Minister of Finance Chris Sinckler is accusing private sector companies that earn foreign exchange of keeping a lot of their earnings offshore.
He pointed the accusing finger at business operators while stating that if they were bringing in more foreign exchange into the country Government would not be forced to borrow as much as it did currently.
“Bring some more money on board. Let us see some more of the foreign exchange coming in so that we don’t have to borrow as much and we can have a more consistent supply. The truth is some people may say that has to do with confidence, maybe it does, but I still think that on the basis of what we are seeing, people can pull their weight a little bit more than they have been doing in that particular regard,” he said as he led off debate in Parliament this morning on the 2017 Estimates of Revenue and Expenditure.
Recently Acting President of the Barbados Chamber of Commerce and Industry (BCCI) Edward Clarke expressed “grave concern” about the country’s high deficit and falling foreign reserves.
“We were quite shocked yesterday to see the Central Bank’s report that our foreign reserves were at an extremely low level – $681 million or approximately 10.3 weeks cover . . . our foreign reserves are of grave concern to us all as Barbadians and as businesses in Barbados. We cannot allow this slide to continue,” Clarke had told the first BCCI’s luncheon for the year at the Hilton Barbados Resort on January 26.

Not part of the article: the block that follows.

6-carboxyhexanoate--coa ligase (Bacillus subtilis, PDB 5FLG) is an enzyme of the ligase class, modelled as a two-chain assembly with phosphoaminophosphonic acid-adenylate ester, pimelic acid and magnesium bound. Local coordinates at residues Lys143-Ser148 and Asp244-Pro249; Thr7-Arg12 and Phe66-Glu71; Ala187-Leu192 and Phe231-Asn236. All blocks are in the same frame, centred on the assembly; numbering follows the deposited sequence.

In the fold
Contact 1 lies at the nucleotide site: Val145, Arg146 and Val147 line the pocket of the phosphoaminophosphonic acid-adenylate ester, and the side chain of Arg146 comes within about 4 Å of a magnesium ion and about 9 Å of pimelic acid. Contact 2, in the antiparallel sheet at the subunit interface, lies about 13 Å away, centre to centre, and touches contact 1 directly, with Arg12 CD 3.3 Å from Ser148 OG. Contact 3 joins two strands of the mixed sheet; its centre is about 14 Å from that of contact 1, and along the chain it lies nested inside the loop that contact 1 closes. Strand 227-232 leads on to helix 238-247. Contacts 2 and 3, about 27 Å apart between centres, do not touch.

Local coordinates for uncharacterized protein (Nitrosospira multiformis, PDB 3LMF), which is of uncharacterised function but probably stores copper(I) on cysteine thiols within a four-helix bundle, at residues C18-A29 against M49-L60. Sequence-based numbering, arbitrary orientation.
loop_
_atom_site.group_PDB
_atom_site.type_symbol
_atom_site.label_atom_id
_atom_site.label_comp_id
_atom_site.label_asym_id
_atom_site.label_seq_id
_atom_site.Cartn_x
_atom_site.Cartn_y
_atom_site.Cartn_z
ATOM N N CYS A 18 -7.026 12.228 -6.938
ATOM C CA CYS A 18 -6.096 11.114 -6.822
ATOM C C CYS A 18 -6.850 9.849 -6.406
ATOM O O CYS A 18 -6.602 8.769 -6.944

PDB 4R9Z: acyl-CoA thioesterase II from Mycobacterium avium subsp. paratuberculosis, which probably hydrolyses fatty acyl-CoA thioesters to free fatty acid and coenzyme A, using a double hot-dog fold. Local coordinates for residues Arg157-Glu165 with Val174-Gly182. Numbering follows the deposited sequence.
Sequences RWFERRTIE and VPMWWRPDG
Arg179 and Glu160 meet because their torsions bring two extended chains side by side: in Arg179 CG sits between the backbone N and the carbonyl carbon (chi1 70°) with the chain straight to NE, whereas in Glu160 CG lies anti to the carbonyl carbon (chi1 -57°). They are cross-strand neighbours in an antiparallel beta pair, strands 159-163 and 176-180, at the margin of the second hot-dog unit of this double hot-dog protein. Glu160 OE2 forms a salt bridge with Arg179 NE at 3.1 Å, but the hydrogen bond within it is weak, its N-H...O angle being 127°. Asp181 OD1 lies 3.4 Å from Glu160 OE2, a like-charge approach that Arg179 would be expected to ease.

Last month the Barbados Private Sector Association also said it was “deeply concerned” about the current state of the economy and it called for urgent short-term solutions to be implemented at the level of the Social Partnership.
However, candidly addressing the issue this morning, Sinckler recommended that the island’s two largest private sector groupings stop expressing concern and bring “tangible, demonstrable” solutions to the table.
“When the private sector groups meet, and I know they meet fairly often to discuss recommendations of how Government can boost foreign exchange earnings in Barbados, I want it to be prominently featured among their discussions in their groupings that they can come back to Government with tangible, demonstrable recommendations as to how they are going to get their members who earn foreign exchange to bring more of it on island,” Sinckler said.
“I am sending out that call to head of the [Barbados] Private Sector Association and the head of the Chamber of Commerce. Don’t only tell us about how concerned you are about how low the reserves are, tell us about how concerned you are that not enough foreign exchange earned by Barbadian companies are being brought into the island.”
Though not providing evidence to substantiate the claim, Sinckler said he simply did not believe “the bulk” of the foreign exchange being earned by private sector companies was making its way into the system.
However, he made it clear that “there is some foreign exchange we don’t want because we don’t want any from money laundering or any nefarious activities.
“We don’t want any Nigerian money either. What we want is good, clean foreign exchange that is earned legitimately. We don’t want any hanky-panky stuff around here.
“If there are vast amounts being held outside of Barbados, bring a little bit more and help the country out,” he stressed.